FTSE 100 Live 19 April: IMF updates economic forecasts, US earnings season picks up pace


FTSE turns higher as stocks rally

The FTSE 100 has turned positive in afternoon trade as stocks rally on the other side of the Atlantic.

London’s bluechip index is up 5 points with around 20 minutes of the trading day left, having spent much of the session underwater.

Momentum is being helped by trading in the US, where Wall Street’s three main indexes are sitting on gains of more than 1%.

The most domestically focused FTSE 250 is still down 130 points on the day.

That’s all from us on the blog today, join us again tomorrow.


IMF: Russia’s war in Ukraine could lead to new world economic order

Russia’s war in Ukraine risks permanently fracturing the interconnected global economy and consigning to history the rules that have governed cross-border relations for the past 70 years, the International Montary Fund (IMF) has said.

In its World Economic Outlook, in which it downgraded global growth to 3.6% for 2022 from its 4.4% prediction in January, the body said there was a very real chance of a new world economic order emerging from the conflict.

The scale of the potential changes it foresees would mean greater regionalization of the global economy, with huge effort required to redraw supply chains.

“The war has also increased the risk of a more permanent fragmentation of the world economy into geopolitical blocks with distinct technology standards, cross-border payment systems, and reserve currencies,” it said.

“Such a tectonic shift would entail high adjustment costs and long-run efficiency losses as supply chains and production networks are reconfigured.

“It also represents a major challenge to the rules-based framework that has governed international and economic relations for the last 70 years.”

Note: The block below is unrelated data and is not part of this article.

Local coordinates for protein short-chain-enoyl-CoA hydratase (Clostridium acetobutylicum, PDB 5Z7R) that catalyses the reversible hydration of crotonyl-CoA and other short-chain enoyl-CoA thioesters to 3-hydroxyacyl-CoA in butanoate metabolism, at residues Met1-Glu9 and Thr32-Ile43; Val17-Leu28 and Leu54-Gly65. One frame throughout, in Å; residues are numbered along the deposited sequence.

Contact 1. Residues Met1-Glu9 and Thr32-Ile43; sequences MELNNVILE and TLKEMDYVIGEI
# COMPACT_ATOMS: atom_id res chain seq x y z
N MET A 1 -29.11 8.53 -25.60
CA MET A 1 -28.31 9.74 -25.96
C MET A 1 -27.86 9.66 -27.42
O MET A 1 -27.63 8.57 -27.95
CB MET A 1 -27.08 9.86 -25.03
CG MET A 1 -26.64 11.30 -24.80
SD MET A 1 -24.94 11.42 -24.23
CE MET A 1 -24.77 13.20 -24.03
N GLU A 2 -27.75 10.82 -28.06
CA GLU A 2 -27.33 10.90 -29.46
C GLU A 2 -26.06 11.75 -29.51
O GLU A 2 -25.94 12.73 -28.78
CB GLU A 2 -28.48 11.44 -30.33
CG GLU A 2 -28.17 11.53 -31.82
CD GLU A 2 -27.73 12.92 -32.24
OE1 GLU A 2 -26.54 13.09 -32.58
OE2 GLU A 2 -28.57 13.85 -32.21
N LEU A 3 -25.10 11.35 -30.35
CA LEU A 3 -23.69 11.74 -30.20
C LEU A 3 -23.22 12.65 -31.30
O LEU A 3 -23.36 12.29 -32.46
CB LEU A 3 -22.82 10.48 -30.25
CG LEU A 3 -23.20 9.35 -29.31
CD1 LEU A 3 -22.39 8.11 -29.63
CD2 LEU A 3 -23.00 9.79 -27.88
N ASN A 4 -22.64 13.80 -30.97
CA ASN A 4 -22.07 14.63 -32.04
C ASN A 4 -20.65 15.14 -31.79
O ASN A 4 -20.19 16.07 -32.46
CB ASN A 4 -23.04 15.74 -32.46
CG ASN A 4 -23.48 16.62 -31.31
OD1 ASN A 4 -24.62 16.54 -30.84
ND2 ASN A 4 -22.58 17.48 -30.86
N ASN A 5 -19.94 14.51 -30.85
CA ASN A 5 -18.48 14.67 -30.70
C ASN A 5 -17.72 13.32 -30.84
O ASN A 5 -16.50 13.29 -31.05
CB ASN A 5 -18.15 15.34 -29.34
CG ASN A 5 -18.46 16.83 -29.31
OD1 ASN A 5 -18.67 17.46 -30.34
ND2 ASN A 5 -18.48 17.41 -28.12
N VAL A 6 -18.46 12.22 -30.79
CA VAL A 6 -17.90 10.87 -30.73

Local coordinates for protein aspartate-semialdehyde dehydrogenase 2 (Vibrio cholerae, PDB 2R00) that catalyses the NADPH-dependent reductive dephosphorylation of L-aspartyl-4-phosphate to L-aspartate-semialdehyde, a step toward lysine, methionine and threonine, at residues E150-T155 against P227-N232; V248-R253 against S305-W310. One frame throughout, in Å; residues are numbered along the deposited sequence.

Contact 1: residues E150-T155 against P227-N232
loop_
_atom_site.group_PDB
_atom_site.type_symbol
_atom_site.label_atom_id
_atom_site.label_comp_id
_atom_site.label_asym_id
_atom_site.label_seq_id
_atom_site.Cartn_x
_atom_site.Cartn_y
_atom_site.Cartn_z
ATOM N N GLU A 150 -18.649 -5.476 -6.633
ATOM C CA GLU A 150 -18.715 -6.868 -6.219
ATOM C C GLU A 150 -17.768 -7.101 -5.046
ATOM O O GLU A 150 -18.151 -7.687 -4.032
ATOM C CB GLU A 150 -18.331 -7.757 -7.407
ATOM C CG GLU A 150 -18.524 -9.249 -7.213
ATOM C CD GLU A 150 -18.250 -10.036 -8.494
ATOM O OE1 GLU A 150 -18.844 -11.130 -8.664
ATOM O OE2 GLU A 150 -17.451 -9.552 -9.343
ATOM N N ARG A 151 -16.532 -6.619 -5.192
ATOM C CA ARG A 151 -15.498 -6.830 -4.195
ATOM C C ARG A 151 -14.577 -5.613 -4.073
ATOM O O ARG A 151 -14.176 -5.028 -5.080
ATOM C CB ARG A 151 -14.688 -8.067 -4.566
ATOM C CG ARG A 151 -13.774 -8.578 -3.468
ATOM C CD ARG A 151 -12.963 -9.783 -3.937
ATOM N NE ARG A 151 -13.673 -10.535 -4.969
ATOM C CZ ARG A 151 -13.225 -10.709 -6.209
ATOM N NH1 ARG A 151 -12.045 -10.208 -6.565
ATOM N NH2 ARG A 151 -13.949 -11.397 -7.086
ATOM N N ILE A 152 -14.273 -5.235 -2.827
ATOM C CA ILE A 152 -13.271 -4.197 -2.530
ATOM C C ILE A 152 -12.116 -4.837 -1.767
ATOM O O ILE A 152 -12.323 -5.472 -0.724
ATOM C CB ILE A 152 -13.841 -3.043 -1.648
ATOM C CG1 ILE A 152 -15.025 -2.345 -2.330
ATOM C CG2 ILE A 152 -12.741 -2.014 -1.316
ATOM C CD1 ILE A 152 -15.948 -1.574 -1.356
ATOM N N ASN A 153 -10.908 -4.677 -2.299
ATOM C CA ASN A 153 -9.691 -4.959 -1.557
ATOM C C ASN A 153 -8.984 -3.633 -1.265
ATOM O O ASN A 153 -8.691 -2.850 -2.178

The IMF added that Russia’s war in Ukraine meant its predictions for global growth and inflation were “well-beyond the usual range” of uncertainty.

“Growth could slow significantly more while inflation could turn out higher than expected if, for instance, sanctions aimed at ending the war extend to an even broader volume of Russian energy and other exports,” it added.


IMF slashes UK growth forecasts as inflation batters economy

The International Monetary Fund (IMF) slashed its growth forecasts for Britain today as it warned inflation will hit spending and investment.

In its latest quarterly report on the world’s economy, the IMF cut its forecast for UK GDP growth this year by one percentage point to 3.7%.

“Consumption is projected to be weaker than expected as inflation erodes real disposable income, while tighter financial conditions are expected to cool investment,” the organization said.

The IMF cut its forecast for global growth from 4.4% to 3.6%, saying conditions have “worsened significantly” since its last update in January.

The downgrade came a day after the World Bank slashed its global growth forecast as rising interest rates, soaring inflation, continued Covid-19 infections and war in Ukraine drag on global growth. The World Bank downgraded its forecast from 4.1% to 3.2%.


US healthcare giant Johnson & Johnson has seen its shares fall more than 3% in pre-market trading after it cut its full-year sales and earnings guidance.

The company beat first-quarter profit expectations as adjusted net earnings hit $7.12 billion (£5.48 billion) but its sales of $23.4 billion were below market expectations.

The firm said given the supply surplus and demand uncertainty for Covid-19 vaccinations, it was suspending its guidance on this part of the business.

Johnson & Johnson now believes its reported sales for 2022 will be between $94.8-$95.8 billion, down from the $95.9-$96.9 billion range it predicted in January.

Furthermore, earnings per share guidance has dropped to $10.15-$10.35 from $10.4-$10.6 in January.

Mikaela Franceschina, senior analyst at Third Bridge, said Johnson & Johnson had been a “strong and stable performer”, as evidenced by their 13.6% full-year sales growth in 2021.

“Although their medical devices unit continues to suffer from Covid-19 headwinds, we can expect the market to recover throughout 2022,” she said.

“With the company’s plan to spin off their consumer health business, addition of new partnerships and robust pipeline, the company should continue to see success despite any potential setbacks with competitive pressures and supply chain constraints.”

Franceschina added that a key part of Johnson & Johnson’s business was its immunology drugs, such as Stelara (antibody medication that helps treat Crohn’s disease and psoriatic arthritis) and Tremfya (which helps treat psoriasis).


Amazon has agreed to an independent racial equity audit following pressure from shareholders.

The New York pension fund filed a shareholder resolution last year asking for an audit, and while the proposal was only supported by 44 per cent of Amazon shareholders, the pressure on the company has been maintained.